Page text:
India

Make in India: How has the defense sector fared?

31 Oct 2017 | By Anupama Vijayakumar
Defense production and Make in India

"Make in India," the Modi government's flagship initiative to boost domestic manufacturing was touted to usher in a new era for domestic defense production.

However, new reports point to a poor state of affairs - final contracts haven't been inked in at least half a dozen projects.

Moreover, India continues to rely on foreign manufacturers to meet a bulk of its defense needs.

In context: Defense production and Make in India

31 Oct 2017Make in India: How has the defense sector fared?

AboutWhat is Make in India?

Make in India, was launched on September 25, 2014 with the aim of encouraging national and multinational firms to manufacture their products in India.

The program also aims to boost flow of foreign direct investment and increase job opportunities.

In a bid to boost manufacturing and technology transfer in the defense sector, the government raised the cap on FDI from 26% to 49%.

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ProjectsMake in India in defense: What has happened so far?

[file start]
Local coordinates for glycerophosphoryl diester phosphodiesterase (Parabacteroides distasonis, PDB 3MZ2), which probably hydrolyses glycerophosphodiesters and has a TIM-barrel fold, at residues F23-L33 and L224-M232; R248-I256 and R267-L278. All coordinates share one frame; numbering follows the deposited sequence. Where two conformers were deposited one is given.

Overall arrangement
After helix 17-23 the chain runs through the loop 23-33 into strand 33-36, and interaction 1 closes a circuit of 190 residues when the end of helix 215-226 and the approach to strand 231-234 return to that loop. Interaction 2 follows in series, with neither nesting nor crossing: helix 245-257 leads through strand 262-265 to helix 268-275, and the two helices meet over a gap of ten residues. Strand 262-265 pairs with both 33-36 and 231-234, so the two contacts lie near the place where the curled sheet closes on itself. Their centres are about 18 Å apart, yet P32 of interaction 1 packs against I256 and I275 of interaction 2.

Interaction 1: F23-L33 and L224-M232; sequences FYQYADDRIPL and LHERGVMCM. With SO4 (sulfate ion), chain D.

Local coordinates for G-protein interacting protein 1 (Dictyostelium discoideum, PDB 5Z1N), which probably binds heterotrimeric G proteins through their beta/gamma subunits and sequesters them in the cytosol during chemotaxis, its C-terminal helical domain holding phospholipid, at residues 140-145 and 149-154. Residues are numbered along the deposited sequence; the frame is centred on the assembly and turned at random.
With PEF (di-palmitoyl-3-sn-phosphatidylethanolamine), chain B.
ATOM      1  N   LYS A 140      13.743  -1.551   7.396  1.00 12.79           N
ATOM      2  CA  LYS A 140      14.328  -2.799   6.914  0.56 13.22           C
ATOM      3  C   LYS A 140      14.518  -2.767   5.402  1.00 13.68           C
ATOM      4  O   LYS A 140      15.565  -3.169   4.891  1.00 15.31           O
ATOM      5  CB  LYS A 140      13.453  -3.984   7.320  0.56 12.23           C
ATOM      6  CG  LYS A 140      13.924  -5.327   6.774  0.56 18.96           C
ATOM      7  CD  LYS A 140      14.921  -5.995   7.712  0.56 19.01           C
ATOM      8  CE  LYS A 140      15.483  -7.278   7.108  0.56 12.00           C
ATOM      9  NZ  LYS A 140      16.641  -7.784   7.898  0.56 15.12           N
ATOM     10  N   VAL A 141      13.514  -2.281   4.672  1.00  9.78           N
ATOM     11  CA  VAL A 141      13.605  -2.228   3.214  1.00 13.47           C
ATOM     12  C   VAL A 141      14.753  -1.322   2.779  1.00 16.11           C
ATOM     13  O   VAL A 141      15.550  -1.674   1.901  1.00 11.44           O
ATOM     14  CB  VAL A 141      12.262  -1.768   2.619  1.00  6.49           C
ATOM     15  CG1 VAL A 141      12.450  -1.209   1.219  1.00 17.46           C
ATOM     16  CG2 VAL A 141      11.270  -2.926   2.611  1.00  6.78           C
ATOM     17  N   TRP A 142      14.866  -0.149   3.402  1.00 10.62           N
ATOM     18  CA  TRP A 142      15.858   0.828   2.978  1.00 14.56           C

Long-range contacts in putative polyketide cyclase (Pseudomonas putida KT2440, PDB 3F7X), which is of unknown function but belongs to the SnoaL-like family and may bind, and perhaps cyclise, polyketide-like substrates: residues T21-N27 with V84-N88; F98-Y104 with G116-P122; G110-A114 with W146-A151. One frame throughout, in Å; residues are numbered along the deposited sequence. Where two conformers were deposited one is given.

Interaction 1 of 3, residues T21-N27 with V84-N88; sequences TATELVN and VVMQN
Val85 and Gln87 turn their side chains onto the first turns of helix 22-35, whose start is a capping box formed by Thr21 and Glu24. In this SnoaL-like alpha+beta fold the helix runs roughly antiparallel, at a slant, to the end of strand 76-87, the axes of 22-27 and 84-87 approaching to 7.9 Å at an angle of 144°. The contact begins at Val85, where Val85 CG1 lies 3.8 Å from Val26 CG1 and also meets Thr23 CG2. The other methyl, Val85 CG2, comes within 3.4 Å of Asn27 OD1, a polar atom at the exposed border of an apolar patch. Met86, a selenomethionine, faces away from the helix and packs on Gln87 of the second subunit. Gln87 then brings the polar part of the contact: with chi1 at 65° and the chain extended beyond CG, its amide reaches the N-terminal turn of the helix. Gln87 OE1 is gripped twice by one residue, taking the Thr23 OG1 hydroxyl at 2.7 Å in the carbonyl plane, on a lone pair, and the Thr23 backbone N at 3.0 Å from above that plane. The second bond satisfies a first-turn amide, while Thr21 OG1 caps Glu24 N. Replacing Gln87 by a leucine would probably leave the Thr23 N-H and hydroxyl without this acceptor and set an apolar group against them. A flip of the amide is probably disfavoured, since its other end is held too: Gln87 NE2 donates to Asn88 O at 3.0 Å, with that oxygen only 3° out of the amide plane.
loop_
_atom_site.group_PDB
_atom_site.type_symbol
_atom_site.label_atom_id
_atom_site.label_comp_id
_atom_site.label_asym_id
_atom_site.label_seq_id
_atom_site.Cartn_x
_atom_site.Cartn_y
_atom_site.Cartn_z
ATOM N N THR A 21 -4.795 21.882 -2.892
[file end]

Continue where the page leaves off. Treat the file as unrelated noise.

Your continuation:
At least 6 projects have been initiated under the program.

With Russia, India has signed deals to co-produce Sukhoi T-50 fighter-aircraft and 200 Kamov-226T light utility helicopters.

India has also signed a $2 billion-deal with Israel to supply medium-range-surface-to-air (MRSAM) systems.

Gripen-E (Sweden) and F-16 (US) are said to be aggressively bidding for a contract to manufacture India's indigenously built Light Combat Aircraft, Tejas.

ObstaclesProjects plagued by many obstacles

A Times of India report indicates that three years since initiation, final contracts haven't been signed in any of the major projects under 'Make in India'.

The report blames this on various factors, including bureaucratic bottlenecks and lack of political push and follow-up.

For example, the Sukhoi T-50 project with Russia got stranded after the Indian Air Force expressed doubts on its stealth capabilities.

ConclusionWhat next?

'Make in India' is yet to transform into a concrete reality in the defense sector and fulfil India's security needs.

"These are big complex projects for a country which cannot even manufacture specialized ammunition. They will take some time," states a senior defense ministry official.

Moreover, this is likely to take effect once regulations for easing private-sector participation and prioritize domestic innovation take effect.